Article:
Beauty

I got sew-in hair extensions—here’s how I care for them

Show your long locks some love.

Hair extensions Credit: Reviewed.com

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For my entire life, I've dreamed of having long hair. My hair has never been super short, besides an unfortunate year in middle school when I thought the pageboy cut would look good on me (it did not). But it's also never been super long. No matter what I did or how many products I used, my hair refused to grow past my collarbone. I envied girls with waist-length hair, imagining how much better my life would be if I had a flip-worthy ponytail.

I thought I was doomed to a life of searching for medium-length hairstyles on Pinterest—until the day I discovered clip-in hair extensions some eight years ago. From 2012 to 2020, every morning, I spent 30 minutes meticulously clipping in each row and styling the extensions to match my naturally wavy locks. I had become a pro at clip-ins, but they were a pain. Not only was the daily process tedious, but I was tired of worrying about them falling out on a windy day or in the middle of a date (fortunately, this never actually happened).

Eventually, I decided to shell out nearly $1,000 for professional sew-in hair extensions. I entered the salon on a Sunday afternoon with thin, shoulder-length hair and left with a head of thick, 22-inch extensions that even Ariana Grande would be jealous of. I felt like a new woman—and I definitely looked like one. The installation was surprisingly effortless and painless, taking just over two hours. Even a month later, I'm still obsessed with my new hair, which should last about a year, with proper care.

And indeed, hair extensions require some extra attention. In some ways, caring for extensions is the same as maintaining my natural hair, but I've found that a few products and alternative methods go a long way. Here's how I care for my sew-in hair extensions, along with some of my stylist's recommendations.

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1. Use a loop brush

Brush
Credit: The Hair Shop

Loops are more extensions-friendly than bristles.

One thing I learned very quickly after getting extensions was that brushing my hair was going to look—and feel—a lot different. Gone were the days of carelessly dragging a brush through it. Now, there are wefts (a group of hair extensions sewn onto a thin strip of fabric) and beads to navigate around. Enter the loop brush, which is also labeled as a wig or extensions brush.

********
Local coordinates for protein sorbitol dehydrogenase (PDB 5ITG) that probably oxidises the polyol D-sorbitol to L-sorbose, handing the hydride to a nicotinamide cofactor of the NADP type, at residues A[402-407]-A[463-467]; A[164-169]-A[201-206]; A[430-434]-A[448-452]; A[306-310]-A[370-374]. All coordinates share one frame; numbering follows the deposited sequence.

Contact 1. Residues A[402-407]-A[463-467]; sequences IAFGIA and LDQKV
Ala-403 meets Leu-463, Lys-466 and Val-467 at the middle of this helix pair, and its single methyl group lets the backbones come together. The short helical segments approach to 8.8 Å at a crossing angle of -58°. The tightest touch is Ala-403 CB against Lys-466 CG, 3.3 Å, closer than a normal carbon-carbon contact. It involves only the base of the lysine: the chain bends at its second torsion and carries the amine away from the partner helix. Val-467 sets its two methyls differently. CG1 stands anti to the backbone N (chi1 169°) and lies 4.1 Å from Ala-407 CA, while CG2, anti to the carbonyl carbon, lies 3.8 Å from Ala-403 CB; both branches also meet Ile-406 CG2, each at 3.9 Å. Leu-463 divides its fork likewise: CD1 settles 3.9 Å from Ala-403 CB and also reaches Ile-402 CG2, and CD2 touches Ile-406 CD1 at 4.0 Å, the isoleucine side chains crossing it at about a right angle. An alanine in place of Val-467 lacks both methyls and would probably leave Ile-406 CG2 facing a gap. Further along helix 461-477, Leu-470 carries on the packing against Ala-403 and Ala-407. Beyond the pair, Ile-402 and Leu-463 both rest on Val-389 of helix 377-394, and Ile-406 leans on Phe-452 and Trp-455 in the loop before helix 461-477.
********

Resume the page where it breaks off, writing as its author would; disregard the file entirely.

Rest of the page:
Rather than bristles, it has tiny nylon loops that are designed to glide over the wefts while simultaneously detangling hair. I bought one per my stylist's recommendation and love how easy and painless it is to use. While I have the RemySoft loop brush, which is the highest-rated option on Amazon, there are plenty of types and sizes of loop brushes to choose from at varying sizes and shapes.

Get the RemySoft Loop Brush from Amazon for $13.95

2. Wash with a sulfate-free shampoo

Cleanser
Credit: Pureology/Hairstory

Both Pureology and Hairstory are solid sulfate-free options.

I already used a sulfate-free hair wash prior to getting extensions, but if I hadn't, it would be vital now. Sulfates are cleansing agents used in cleaning products or shampoos and conditioners. As well as being responsible for creating lather, sulfates have been associated with drying out hair and fading its color. All around, it's best to avoid them to maintain the longevity of my extensions.

I'm a big fan of Hairstory, which is a hair "cleanser" that's made of essential oils and fatty alcohols. I've been using Hairstory New Wash for almost two years (even pre-extensions) and no other product has made my hair feel so soft and silky. Now that my hair is so long, I typically use about three pumps—one pump is a quarter-sized dollop—of the cleanser and carefully work it through my hair. It can be tricky around my roots where the wefts are sewn. Instead of scrubbing vigorously, I gently massage the product into my scalp as thoroughly as I can—I don't want to loosen the wefts but I also want to make sure I don't neglect my scalp or roots.